Leon tilted his head to the side, his shining face hiding any expression. “That is an… interesting perspective. And yet there is still darkness festering beneath Grimoire. There is still darkness all throughout the universe. The darkness cannot be so simply purged by Light Catchers, by Relays, by Bastions. Those are defensive measures, and they fail because people are weak. People give into the darkness. Why does Grimoire still suffer? Because its people rejected the light, and they still reject the light every day.”

“They rejected you,” Shana said. “Nothing more than that. You can talk up whatever big ideals you want, but in the end, you’re just full of anger and arrogance. You’re a tyrant playing at being a god, repeating excuses to yourself over and over until you’re blind to the evil you’re committing all throughout your grand quest. This isn’t the fight against darkness! It’s a war of conquest, of you trying to bring everyone to kneel at your feet. Kneel or die.”

“Arrogant and angry, am I?” Leon sighed. “A tyrant? Shana, can you not see? This isn’t about conquest or tyranny. I see the truth. I see the only way forward, a way that requires sacrifice, yes, that requires pain, yes, but I can see beyond the unpleasantness of the moment to what lies beyond, and what lies beyond is beautiful and perfect. I never wanted this suffering, but if we must suffer for a moment so light may reign in the future, then so be it. I will even be the hand that doles out that suffering, for no one else will do it, no one else can see. Not even you, my fellow Dreamer, the one I hoped would see better than any other.” He turned towards Heart, the real Heart rather than her shell. “Surely Heart has told you what she showed me, that marvelous truth.”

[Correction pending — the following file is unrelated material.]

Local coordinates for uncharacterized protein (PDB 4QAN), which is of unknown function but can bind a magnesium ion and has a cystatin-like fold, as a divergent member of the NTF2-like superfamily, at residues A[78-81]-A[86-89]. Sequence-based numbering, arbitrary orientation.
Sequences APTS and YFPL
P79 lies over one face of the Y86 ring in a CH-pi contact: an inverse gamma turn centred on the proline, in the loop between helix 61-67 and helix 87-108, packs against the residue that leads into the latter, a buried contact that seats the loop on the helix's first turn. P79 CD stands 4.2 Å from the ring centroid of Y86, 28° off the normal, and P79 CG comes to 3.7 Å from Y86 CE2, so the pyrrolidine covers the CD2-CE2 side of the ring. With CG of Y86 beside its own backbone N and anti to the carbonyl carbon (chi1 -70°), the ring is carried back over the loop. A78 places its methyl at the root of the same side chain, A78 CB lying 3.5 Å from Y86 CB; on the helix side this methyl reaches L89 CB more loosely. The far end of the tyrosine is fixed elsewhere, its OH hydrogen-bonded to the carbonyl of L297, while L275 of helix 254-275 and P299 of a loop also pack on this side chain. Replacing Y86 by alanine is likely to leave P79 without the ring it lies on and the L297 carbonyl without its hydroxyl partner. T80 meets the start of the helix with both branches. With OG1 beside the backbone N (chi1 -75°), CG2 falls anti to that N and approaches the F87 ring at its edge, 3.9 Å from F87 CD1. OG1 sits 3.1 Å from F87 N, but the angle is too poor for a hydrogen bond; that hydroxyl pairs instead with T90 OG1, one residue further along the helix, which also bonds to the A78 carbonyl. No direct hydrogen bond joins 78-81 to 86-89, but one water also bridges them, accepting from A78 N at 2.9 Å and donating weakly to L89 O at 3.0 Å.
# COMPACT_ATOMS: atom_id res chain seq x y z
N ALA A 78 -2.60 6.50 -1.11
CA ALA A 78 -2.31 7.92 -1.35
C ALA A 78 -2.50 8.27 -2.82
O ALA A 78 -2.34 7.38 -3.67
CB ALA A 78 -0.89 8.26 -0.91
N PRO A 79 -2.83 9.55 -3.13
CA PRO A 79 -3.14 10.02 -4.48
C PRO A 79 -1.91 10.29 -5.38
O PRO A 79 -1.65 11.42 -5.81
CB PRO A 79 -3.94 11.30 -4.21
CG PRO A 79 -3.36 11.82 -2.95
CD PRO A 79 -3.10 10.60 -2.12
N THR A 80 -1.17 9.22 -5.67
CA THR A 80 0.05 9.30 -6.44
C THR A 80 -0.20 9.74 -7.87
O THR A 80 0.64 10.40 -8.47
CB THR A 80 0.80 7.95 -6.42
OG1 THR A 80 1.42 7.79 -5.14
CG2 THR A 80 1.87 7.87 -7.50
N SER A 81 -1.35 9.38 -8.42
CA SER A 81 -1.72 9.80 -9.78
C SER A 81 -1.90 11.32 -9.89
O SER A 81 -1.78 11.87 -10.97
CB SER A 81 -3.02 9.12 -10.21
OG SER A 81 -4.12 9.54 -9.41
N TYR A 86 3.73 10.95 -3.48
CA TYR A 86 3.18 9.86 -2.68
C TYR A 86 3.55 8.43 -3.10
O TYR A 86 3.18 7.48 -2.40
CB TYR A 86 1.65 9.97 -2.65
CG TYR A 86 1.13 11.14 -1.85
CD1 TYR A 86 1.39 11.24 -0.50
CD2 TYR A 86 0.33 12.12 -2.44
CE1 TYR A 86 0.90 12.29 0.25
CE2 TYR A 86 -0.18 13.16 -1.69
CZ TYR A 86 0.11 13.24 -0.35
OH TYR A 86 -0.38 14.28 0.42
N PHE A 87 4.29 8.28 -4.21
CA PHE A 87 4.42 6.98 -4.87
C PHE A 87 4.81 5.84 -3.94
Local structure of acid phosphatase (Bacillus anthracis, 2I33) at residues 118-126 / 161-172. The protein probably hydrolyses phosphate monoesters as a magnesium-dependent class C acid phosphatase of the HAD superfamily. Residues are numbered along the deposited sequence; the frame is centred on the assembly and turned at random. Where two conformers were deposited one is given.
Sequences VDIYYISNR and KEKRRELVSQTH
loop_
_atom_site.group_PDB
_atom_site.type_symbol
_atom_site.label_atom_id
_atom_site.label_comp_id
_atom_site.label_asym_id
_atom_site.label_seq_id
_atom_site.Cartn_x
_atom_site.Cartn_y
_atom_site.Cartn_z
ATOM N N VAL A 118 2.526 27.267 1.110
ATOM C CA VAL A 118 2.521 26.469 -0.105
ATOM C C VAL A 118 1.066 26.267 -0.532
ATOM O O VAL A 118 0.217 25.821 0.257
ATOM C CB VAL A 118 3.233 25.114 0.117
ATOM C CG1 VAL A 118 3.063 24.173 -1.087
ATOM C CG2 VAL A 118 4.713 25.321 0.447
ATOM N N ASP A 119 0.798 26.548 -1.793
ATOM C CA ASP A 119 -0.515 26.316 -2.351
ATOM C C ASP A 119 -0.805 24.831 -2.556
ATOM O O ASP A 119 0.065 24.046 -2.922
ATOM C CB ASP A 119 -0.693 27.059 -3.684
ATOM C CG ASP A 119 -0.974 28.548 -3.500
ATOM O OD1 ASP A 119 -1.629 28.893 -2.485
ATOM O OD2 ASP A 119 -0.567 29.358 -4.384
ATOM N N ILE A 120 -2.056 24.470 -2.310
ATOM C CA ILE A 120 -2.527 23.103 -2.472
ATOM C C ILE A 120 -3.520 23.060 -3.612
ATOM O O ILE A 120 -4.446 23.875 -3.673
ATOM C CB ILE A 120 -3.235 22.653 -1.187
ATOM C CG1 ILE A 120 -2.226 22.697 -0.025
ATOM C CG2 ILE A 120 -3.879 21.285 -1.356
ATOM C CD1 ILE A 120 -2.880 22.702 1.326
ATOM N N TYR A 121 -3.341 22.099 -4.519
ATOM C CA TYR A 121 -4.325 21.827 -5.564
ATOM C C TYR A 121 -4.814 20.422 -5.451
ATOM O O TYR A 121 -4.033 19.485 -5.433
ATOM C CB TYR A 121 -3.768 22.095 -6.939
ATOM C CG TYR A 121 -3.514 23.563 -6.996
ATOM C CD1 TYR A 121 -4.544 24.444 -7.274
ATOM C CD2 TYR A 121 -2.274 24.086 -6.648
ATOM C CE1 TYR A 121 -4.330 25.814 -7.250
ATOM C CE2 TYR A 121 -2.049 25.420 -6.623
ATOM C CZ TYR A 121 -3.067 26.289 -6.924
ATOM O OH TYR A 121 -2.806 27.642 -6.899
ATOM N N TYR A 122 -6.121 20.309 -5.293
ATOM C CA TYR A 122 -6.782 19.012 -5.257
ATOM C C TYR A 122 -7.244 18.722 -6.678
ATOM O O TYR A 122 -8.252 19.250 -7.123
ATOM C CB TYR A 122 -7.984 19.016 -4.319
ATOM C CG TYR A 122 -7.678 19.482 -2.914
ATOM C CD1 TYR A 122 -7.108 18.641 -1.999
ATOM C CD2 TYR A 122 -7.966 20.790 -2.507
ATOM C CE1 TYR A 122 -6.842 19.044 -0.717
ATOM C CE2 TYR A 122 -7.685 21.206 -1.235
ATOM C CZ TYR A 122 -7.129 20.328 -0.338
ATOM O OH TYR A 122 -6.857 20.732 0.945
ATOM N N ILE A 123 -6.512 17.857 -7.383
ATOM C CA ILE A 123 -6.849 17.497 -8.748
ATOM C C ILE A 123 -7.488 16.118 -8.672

“That truth was a lie,” Heart said suddenly, startling Shana. Heart gazed at Leon with what at first looked like anger, but Shana saw a deep sorrow in that gaze, too. “I thought I could inspire you. I thought I was being good, giving you that grand vision of what you could accomplish. But I was wrong, Leon. I showed you something that can never be, that should never be. Shana is right. You have become something terrifying and destructive, and I can no longer stand idly by, for it is… my fault.” She released a heavy, bitter sigh. “The Dreamer is vital in protecting all peoples from the darkness, yes. But that is their role: to protect. You were never a slayer of the darkness, because you cannot be that. You are no god, Leon. You are not the Lord of Light. Nor do you serve him and his purpose. The proof is right in front of you, has been all this time, if only you would see it.”